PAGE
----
Certain fonts can give readers headaches, and certain types of line spacing can break readers’ train of thought.

It’s worth hiring a good designer for your book layout. After all, what good are a fantastic cover and strong content if readers can’t stand to look at the pages?

Step 6. Put the Perfect Author Photo on the Back

Like the book cover, your Author photo is a chance to signal to your readers who you are and why they should listen to you.

Keep your Author photo consistent with the tone of your book.

If you’re a Fortune 500 CEO writing about entrepreneurship, don’t use a candid photo from a day at the beach with your kids. You might think it makes you more approachable, but it’s not sending the right credibility signals to your audience.

It would be more on-brand to have a headshot that conveys approachability in a more professional way. For example, look at Scribe Author Joey Coleman’s promotional photo.

joey coleman author image

It’s a clear, well-lit photo that conveys expertise and professionalism. But he still seems approachable because of his smile, clothing, and posture.

Also, notice that his photo pairs well with his book cover. They form a consistent Author brand that supports Joey’s message: spend time on the customers that want to do business with you.

You and your message are the product you’re selling. Don’t underestimate the power of your Author photo to send signals to readers about who you are and what you have to say.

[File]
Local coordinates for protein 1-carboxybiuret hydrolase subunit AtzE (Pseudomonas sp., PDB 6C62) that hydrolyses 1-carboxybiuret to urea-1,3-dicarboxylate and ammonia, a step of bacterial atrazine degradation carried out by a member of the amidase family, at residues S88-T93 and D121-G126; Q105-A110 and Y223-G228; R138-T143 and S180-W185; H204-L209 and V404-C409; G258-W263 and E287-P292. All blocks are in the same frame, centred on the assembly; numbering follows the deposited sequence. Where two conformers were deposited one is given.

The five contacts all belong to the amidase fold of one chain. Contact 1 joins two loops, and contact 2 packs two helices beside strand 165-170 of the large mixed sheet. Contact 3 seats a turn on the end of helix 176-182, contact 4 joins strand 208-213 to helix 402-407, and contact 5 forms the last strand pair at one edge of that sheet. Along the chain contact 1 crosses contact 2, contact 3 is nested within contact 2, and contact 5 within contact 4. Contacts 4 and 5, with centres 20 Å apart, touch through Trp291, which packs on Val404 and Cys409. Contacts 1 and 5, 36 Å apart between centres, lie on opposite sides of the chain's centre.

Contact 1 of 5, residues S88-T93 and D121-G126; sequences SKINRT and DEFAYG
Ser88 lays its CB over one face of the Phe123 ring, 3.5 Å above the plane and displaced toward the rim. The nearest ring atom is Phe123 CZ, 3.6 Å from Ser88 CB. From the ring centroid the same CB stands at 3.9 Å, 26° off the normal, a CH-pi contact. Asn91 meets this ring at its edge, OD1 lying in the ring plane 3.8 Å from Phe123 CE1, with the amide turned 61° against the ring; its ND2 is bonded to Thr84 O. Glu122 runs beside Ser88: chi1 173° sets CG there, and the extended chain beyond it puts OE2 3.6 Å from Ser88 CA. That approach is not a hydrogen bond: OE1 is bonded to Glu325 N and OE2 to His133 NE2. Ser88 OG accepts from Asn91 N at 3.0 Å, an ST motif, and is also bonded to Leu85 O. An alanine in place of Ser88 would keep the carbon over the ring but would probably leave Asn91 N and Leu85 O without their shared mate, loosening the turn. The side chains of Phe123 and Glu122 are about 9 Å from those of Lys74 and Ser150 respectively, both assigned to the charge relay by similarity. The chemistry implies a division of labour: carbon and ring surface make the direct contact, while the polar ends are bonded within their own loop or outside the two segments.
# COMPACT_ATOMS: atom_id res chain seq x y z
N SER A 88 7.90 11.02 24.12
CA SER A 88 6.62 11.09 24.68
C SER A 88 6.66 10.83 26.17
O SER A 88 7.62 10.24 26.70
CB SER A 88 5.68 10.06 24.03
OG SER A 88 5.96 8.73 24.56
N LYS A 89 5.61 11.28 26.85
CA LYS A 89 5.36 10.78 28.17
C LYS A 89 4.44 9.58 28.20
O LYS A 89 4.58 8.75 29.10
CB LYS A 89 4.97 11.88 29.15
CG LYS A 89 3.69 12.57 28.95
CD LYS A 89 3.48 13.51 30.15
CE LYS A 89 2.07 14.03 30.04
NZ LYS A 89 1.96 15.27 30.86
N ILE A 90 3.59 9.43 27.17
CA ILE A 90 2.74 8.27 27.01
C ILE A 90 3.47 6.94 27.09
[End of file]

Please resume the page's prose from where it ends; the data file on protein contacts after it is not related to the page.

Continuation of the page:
Step 7. Give Readers a Way to Connect

Assume that the people who connect with your book will want to connect with you personally. Make it easy for them.

If you have an Author website, include the URL both on the inside and back of the book.

Readers and potential clients will have an easy way to contact you if they want to use your services.

If you don’t have a website, then include some other contact information: social media links, email address, phone number, or your company website.

Remember, you aren’t out to sell books. You’re out to make connections that can lead you to new opportunities.

Step 8. Publish the Book and Order 50 Copies

When I said your book is your business card, I wasn’t being literal, but you can use it that way.

You can keep a book with you at all times and be ready to hand it out.

As an Author, though, your book is the best thing you can give someone if you want to convince them that you’re credible, professional, and able to follow through on large projects.

Your book is proof that you have a clear message and that you’re worth doing business with.
If you’re only focused on sales, book giveaways close doors. Every free book is one you haven’t made money from.

If you think of your book as a marketing tool, though, giving books away opens doors. It tells people that you have important things to say, and you’ve got the skills to do it.